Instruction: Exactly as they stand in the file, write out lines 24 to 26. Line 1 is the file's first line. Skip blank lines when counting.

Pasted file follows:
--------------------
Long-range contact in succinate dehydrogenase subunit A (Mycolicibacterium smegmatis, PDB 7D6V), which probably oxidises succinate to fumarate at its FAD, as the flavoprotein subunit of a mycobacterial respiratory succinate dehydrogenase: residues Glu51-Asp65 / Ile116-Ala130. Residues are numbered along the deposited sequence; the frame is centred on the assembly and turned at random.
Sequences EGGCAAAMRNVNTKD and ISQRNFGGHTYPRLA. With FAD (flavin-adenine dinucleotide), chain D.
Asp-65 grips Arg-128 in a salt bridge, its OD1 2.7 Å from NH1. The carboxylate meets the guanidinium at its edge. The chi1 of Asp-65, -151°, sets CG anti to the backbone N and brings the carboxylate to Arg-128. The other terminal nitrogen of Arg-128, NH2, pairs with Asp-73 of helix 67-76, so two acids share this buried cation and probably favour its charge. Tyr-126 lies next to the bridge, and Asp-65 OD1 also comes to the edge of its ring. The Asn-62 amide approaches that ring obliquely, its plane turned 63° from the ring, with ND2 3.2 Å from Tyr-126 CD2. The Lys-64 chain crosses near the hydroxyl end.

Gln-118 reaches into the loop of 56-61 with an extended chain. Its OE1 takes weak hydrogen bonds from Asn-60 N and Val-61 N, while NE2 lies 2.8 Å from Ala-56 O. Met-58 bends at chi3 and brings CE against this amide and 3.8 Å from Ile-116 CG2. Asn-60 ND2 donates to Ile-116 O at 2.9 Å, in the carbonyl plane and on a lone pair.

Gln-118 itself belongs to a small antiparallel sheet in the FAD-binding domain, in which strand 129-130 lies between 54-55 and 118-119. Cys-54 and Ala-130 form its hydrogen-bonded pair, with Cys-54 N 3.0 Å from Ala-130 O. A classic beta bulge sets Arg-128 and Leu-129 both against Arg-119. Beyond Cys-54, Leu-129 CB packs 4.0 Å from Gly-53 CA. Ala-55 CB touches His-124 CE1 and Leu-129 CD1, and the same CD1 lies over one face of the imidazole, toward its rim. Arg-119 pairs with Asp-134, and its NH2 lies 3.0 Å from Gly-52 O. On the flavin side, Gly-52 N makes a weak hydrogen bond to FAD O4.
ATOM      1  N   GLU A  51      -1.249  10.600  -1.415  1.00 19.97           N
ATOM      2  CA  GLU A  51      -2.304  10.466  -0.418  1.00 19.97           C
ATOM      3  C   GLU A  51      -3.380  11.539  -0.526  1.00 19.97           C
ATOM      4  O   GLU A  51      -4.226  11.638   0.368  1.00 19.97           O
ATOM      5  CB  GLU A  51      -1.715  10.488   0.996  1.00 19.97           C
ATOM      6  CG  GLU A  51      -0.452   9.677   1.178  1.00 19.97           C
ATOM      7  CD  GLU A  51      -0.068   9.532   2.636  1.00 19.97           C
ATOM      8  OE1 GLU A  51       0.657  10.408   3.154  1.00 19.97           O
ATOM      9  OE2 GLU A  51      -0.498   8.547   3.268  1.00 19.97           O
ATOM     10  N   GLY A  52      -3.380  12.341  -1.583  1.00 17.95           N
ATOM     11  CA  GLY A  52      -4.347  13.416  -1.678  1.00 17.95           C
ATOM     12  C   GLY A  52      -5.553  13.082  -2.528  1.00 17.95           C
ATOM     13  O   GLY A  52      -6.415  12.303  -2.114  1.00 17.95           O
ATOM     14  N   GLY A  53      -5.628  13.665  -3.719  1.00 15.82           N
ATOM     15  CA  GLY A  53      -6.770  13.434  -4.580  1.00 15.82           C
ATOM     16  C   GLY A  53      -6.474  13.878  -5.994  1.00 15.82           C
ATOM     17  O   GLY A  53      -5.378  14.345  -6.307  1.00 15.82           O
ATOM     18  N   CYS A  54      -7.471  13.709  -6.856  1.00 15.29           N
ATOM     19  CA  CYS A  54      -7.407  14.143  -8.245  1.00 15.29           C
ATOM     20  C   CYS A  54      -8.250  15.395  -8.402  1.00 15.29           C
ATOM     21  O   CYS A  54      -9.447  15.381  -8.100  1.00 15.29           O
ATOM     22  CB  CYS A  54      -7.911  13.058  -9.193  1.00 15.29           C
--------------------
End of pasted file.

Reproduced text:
ATOM     19  CA  CYS A  54      -7.407  14.143  -8.245  1.00 15.29           C
ATOM     20  C   CYS A  54      -8.250  15.395  -8.402  1.00 15.29           C
ATOM     21  O   CYS A  54      -9.447  15.381  -8.100  1.00 15.29           O